With the release of SHAZAM! it is very, very clear the powers that be charting the course of the DC Movie Universe have completely altered their direction. While the early offerings were dark, real-world and gritty, the latest films (Wonder Woman, Aquaman and, now, SHAZAM!) are wildly different in tone from the earlier offerings and from each other. This is not a bad thing at all and, if it accomplishes nothing else, it does set the DC movies apart from their Marvel counterparts.
SHAZAM! is a different creature from all of the mainstream superhero movies that precede it in that it embraces the nature of its story so completely and that nature is family. SHAZAM! is the first, true family superhero movie. And it works. Overtime.
Though it does not share the dark overtones of many of the DC films, it is clearly in the same universe and their are constant reminders of this fact. Telling the story of Billy Batson, a young foster child moved from home-to-home, SHAZAM! is also something of a superpowered homage to Tom Hanks’ classic BIG.
Billy receives magical powers from a wizard which turn him from a 15-year-old boy into a superpowered adult with untested and unknown abilities. Part of the fun of the film is watching Billy (Asher Angel) as Shazam (a terrific Zachary Levi) learn just what it is he can do. Aided by Freddy Freeman (Jack Dylan Grazer) , a foster child Billy meets in his latest home, Shazam learns he can fly, is amazingly strong and has “bullet immunity” among other things. The interplay between Angel and Grazer is almost as fun as the exchanges between Levi and Grazer, the constant being Jack Dylan Grazer. This kid is fun!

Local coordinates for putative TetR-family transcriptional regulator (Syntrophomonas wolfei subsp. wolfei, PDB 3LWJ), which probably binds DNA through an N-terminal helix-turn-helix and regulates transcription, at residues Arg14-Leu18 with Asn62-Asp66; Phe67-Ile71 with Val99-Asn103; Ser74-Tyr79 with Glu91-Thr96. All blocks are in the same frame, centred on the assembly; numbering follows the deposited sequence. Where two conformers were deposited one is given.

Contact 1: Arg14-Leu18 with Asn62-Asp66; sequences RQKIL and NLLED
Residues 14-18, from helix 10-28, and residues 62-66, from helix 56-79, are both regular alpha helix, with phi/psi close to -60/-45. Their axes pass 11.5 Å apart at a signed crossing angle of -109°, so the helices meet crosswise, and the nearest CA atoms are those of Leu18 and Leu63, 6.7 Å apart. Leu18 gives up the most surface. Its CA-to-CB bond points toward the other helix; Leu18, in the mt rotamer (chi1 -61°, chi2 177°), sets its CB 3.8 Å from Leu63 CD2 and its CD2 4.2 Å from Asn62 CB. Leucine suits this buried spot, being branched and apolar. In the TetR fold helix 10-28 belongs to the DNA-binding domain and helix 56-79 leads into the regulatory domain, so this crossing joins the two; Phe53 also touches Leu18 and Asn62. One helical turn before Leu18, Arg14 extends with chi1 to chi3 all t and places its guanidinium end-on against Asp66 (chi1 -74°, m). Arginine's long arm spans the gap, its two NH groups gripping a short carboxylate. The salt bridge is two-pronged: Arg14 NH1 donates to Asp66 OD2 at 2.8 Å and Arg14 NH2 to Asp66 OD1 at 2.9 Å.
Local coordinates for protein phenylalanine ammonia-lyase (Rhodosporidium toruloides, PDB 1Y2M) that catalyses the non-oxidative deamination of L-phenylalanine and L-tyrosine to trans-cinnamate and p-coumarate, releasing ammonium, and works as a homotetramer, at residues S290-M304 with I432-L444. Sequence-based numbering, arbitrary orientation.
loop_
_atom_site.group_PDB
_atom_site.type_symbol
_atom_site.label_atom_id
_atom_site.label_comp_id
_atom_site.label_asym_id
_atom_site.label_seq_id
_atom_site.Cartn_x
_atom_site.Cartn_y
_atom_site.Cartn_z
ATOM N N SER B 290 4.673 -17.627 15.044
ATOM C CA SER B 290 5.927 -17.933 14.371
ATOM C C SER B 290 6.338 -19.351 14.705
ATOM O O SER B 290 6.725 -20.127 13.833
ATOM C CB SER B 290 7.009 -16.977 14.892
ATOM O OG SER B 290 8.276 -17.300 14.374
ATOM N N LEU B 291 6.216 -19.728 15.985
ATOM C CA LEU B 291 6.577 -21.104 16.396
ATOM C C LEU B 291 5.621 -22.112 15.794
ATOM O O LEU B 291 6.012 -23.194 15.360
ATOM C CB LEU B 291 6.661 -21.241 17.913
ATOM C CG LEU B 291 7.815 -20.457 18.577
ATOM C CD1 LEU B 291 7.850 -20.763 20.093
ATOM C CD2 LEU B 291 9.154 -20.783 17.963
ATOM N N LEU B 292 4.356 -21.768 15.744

And so is the movie. With a plot line that tips its hat to Raiders of the Lost Ark, Monster, INC, Ghostbusters and Big, a wonderful turn by scenery-chewing Mark Strong as the unrepentantly evil Doctor Sivana and a major, last reel reveal that should delight even the most cynical among movie goers, SHAZAM! is a world of fun. Director David O. Sandberg leaned into the craziness that is the story of Shazam and that was absolutely the right decision. He also littered the movie with just enough fan service connecting it both to the DC movie universe and the comic book history of the title character.
Be sure you stick around for both post credit sequences. One is incredibly funny. The other is incredibly bizarre. Both fit SHAZAM! perfectly.
SHAZAM! receives FOUR AND A HALF MAGIC 8 BALLS out of a possible FIVE
Captain America: The First Avenger|Iron Man |The Incredible Hulk|Iron Man II | Thor |The Avengers |Iron Man 3 |Thor: The Dark World |Captain America: The Winter Soldier |Guardians of the Galaxy |Guardians of the Galaxy Vol. 2 |Avengers: Age of Ultron |Ant-Man |Captain America: Civil War |Doctor Strange | Spider-Man: Homecoming | Thor: Ragnarok | Black Panther | Avengers: Infinity War | Ant-Man and the Wasp
GUARDIANS OF THE GALAXY
Guardians of the Galaxy was a CRAZY risk for Marvel Studios. Not only were the characters that make up the “team” C Listers, they had little to no name recognition, they did not have a place in the cultural lexicon and they had not been set up or name dropped in any other Marvel movie. If this one worked, look out. Marvel would rule the cinematic world.
This just in: Marvel rules the cinematic world.
Oddly, of the 18 movies in this countdown, I think (after – WAY after – last week’s Thor: The Dark World) I was looking forward to re-watching Guardians the least because I have seen it so very many times. That is a measure of how much I love it, of course, but I wondered what surprises it would still hold or if it would keep my interest.
I need not have worried.
This thing holds up, holds interest and holds a audience captive with its humor, action and audacity.
Captain America: The First Avenger|Iron Man |The Incredible Hulk|Iron Man II | Thor |The Avengers |Iron Man 3 |Thor: The Dark World |Captain America: The Winter Soldier|Guardians of the Galaxy | Guardians of the Galaxy Vol. 2 |Avengers: Age of Ultron |Ant-Man |Captain America: Civil War |Doctor Strange | Spider-Man: Homecoming | Thor: Ragnarok | Black Panther | Avengers: Infinity War | Ant-Man and the Wasp
CAPTAIN AMERICA: THE WINTER SOLDIER
Captain America: The Winter Soldier is a wonderful movie, not simply a great superhero movie. Part political potboiler, part thriller, the movie only suffers form a bit of silliness with a time lock plot in the third act that draws things out a bit unnecessarily.